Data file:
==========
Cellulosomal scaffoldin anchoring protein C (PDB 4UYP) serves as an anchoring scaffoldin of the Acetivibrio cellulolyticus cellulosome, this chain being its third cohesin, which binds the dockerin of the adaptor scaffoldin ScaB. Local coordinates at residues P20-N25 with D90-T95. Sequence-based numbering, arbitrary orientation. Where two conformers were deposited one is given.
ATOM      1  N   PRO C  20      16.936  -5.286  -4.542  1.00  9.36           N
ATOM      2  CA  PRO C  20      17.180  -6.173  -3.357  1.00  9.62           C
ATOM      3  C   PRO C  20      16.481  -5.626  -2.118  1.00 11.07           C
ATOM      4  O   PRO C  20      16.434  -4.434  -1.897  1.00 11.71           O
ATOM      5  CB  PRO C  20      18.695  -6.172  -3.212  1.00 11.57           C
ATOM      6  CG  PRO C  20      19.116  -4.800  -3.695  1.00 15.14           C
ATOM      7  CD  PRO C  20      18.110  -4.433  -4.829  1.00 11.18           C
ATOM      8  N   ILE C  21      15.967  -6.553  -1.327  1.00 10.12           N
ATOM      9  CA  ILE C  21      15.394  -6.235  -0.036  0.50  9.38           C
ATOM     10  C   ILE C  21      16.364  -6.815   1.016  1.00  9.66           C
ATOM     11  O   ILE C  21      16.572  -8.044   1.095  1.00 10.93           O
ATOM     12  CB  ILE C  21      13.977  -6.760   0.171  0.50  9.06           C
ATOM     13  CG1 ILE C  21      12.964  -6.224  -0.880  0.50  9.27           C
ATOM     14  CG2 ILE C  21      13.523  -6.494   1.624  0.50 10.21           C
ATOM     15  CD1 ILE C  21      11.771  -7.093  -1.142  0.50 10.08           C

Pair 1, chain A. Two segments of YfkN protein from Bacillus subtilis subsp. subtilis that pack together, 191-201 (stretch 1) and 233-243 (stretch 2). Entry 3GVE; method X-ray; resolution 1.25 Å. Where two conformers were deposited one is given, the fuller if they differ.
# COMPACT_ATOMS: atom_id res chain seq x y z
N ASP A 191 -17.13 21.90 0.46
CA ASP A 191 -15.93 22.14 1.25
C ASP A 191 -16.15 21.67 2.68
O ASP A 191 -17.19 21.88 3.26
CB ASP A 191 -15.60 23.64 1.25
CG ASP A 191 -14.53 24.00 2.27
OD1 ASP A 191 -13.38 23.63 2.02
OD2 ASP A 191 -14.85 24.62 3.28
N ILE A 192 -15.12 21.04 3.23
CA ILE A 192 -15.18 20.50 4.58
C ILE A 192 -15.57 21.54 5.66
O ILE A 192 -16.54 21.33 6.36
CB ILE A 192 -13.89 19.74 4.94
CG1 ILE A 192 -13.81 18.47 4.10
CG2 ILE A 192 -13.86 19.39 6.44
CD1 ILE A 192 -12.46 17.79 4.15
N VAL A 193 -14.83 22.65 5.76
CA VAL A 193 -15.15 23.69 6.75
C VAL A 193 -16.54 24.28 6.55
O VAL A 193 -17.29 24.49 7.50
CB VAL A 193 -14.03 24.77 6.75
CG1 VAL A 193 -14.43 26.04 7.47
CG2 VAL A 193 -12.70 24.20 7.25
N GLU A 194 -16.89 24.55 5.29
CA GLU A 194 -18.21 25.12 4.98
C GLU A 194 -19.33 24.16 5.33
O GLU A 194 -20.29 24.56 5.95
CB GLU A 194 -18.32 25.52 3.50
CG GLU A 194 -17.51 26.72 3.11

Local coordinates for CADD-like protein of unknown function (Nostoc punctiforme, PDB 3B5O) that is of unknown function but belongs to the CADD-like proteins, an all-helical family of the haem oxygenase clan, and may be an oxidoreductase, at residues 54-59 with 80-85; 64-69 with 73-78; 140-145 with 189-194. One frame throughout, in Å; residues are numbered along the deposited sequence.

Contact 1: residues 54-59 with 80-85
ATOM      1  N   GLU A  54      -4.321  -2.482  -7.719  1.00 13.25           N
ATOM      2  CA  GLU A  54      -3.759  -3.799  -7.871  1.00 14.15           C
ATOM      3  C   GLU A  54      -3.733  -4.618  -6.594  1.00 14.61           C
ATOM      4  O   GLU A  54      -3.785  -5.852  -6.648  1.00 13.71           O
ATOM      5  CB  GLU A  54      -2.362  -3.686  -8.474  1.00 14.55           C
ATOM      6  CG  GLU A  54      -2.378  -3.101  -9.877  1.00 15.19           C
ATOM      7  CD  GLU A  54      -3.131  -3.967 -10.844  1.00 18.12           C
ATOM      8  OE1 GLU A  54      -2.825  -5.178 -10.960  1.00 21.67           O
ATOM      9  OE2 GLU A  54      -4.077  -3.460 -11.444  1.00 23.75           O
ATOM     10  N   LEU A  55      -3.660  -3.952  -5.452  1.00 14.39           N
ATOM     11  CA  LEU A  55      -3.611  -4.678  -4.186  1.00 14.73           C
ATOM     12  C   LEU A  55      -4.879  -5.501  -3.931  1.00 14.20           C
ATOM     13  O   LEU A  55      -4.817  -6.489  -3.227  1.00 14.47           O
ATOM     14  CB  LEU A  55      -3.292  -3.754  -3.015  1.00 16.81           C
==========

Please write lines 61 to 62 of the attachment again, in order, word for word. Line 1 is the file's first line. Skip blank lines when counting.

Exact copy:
ATOM     12  C   LEU A  55      -4.879  -5.501  -3.931  1.00 14.20           C
ATOM     13  O   LEU A  55      -4.817  -6.489  -3.227  1.00 14.47           O